California Gov. Arnold Schwarzenegger received some skeptical questioning from a broadband deprived area of the state at a telemedicine demonstration project held last week in Eureka.


A questioner asked how $200 million earmarked for telemedicine under Proposition 1D, the school construction bond approved by voters last November, would help expand broadband access in Humboldt County. The questioner pointed out the county lacks a University of California campus, implying none of that $200 million would go to expanding broadband in that Northern California county:

Q: In order for something like telemedicine to work effectively, Humboldt County has to have a reliable broadband system, which we do not. What will the broadband initiative do to help us achieve a reliable system? Is the state going to be providing funding for that, or is it essentially going to be removing road blocks, as they say, to allow businesses (Inaudible)

GOVERNOR: Well, both. First of all, with my executive order we eliminated road blocks that were there, because we want to go and build and facilitate every town, every village in California as quickly as possible. That is the idea. So it’s a combination with the private sector and the public sector. That’s why we put the 200 million dollars in there, so that when they start building and increasing the facilities, university facilities. We are saying lets not just build buildings, let us also bring in technology, the latest technology. And so that’s what the 200 million dollars is all for.

Q: But we don’t have a university (Inaudible)

GOVERNOR: No, no, but I mean so that the private sector will pick it up and then take it to the various different places. So thank you very much. Thank you, everyone, for being here. (Applause)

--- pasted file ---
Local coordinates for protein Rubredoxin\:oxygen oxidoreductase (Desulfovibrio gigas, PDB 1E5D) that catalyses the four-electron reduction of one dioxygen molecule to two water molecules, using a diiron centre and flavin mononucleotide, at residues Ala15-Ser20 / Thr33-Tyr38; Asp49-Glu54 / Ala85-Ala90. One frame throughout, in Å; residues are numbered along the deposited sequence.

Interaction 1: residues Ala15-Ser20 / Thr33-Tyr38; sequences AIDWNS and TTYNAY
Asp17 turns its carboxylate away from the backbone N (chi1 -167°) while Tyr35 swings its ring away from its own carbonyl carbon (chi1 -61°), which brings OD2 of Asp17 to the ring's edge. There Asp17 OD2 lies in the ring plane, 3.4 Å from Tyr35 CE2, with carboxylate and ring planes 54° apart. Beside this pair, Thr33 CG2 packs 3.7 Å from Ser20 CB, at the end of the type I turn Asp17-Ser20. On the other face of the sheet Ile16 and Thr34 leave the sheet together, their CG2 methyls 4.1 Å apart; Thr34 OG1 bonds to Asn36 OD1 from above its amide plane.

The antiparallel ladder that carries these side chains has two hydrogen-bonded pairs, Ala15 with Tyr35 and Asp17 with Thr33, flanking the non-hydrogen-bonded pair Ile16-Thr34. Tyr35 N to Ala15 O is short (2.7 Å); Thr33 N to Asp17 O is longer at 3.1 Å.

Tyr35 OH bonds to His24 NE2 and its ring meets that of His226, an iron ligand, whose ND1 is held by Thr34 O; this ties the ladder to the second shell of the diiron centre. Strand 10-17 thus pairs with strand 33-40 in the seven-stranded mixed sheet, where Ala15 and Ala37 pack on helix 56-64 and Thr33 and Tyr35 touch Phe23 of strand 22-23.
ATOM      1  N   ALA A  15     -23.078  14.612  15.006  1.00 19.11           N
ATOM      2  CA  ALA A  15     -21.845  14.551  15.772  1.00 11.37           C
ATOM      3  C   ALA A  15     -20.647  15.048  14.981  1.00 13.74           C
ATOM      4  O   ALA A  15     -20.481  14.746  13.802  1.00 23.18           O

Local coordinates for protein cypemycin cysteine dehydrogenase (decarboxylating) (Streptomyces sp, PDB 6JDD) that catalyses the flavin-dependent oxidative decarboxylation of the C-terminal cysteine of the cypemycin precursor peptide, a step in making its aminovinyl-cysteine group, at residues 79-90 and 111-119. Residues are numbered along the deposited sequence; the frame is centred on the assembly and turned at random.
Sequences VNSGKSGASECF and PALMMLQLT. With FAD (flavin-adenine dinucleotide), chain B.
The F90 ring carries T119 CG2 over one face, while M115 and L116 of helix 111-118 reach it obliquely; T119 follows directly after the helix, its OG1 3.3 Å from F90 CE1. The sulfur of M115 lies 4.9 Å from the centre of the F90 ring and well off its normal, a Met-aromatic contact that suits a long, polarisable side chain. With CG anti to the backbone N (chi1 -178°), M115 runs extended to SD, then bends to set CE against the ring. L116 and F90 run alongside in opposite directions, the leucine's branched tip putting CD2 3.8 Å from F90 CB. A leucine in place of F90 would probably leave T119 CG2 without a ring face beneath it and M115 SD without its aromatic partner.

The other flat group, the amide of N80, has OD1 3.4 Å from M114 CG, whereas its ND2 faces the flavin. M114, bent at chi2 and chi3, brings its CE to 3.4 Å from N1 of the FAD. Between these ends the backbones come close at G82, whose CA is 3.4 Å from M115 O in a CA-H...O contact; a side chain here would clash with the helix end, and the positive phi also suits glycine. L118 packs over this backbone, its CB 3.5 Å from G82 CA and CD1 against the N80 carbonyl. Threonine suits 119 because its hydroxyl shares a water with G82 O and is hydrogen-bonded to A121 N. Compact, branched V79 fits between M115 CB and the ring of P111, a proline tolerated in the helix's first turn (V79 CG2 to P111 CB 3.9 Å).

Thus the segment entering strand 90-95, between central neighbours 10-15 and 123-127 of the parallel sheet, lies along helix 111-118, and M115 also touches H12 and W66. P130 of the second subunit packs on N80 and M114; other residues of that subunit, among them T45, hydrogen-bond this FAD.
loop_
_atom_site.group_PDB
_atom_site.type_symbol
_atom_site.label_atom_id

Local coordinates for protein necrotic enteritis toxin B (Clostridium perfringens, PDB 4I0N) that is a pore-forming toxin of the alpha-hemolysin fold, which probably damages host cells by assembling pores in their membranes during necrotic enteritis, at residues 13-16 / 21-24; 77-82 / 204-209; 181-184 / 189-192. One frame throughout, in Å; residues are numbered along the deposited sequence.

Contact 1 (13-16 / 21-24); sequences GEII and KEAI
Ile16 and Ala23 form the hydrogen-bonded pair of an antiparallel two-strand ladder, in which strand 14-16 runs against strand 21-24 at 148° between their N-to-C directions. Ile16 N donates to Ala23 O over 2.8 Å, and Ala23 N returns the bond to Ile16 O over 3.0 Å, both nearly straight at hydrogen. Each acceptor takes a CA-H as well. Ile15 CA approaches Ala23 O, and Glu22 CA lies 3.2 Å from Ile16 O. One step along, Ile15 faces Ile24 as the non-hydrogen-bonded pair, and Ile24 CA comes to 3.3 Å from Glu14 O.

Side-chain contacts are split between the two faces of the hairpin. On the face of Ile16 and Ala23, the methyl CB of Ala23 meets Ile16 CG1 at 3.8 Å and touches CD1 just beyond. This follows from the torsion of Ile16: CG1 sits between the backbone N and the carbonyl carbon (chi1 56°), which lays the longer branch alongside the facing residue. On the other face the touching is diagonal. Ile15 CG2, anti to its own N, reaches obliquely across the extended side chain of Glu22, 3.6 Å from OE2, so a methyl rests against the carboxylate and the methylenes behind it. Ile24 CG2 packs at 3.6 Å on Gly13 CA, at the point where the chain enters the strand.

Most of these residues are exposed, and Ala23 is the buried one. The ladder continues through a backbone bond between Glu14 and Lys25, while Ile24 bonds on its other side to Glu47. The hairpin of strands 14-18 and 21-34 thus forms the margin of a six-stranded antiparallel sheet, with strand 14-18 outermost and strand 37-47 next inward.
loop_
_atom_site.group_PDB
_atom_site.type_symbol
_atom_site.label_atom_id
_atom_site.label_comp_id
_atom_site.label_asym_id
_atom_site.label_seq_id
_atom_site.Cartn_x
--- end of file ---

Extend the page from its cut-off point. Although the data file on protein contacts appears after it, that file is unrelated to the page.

It bears watching closely how much of the $200 million Schwarzenegger says will ostensibly be granted to private sector telecom vendors results in greater broadband availability in Humboldt County and other areas of California mired on the dark side of the digital divide.

Wednesday, April 25, 2007

AT&T residential broadband on back burner?

Some observers including your blogger have questioned AT&T's commitment to the residential wire line market in the wake of the company's recent acquisition of BellSouth, giving Ma Bell a 100 percent stake in Cingular Wireless. Indeed, AT&T chief Ed Whitacre told The Wall Street Journal after the deal closed "We're about to become a company with wireless at its heart.'' That likely means investment in AT&T's wire line infrastructure has been bumped down to a lower priority.

A personal experience today reinforces that scenario. I walked by a Cingular store and noticed a sign in the window "AT&T/Yahoo High Speed Internet Sold Here." So I dropped in and asked the manager when it would be available in my neighborhood. He didn't have a clue and suggested I come back in a couple of days and talk to the "techie guy." I headed out the door before he could ask me if I was interested in a wireless phone.

Welcome to my neighborhood, a broadband black hole

The typical explanations for broadband black holes tend to fall along geographic or demographic lines. Homeowners are either located too far from existing telecommunications infrastructure or telcos and cable companies don't like their income levels, figuring they won't spring for more profitable premium and bundled broadband services.

Apparently my neighborhood is an exception to both rules and I wonder if perhaps there are others like it. It's just two miles from a major U.S. highway where both DSL and cable services are available.

The demographics are don't fit the usual rationale for digital redlining either. One nearby property owner is building two residences and a home office (and large pool complex) on his land. Just up the road, another property has just been listed for more than $1 million. Seems like the kind of demographics the nearby telco (AT&T) and cable company (Comcast) would like. Can't blame low density either. Several of my neighbors are within 100 feet of my home.

Apparently broadband black holes are like the physical black holes in space to the incumbent telco and cable providers. It's as if they don't exist and no information about them can escape.

Media think tank faults flawed U.S. telecom regulation for shortcomings in broadband access

U.S. telecommunications regulators operate without a clear overall policy goal and Americans consequently have less access to broadband services than Europeans, a media think tank concludes in a paper issued this week.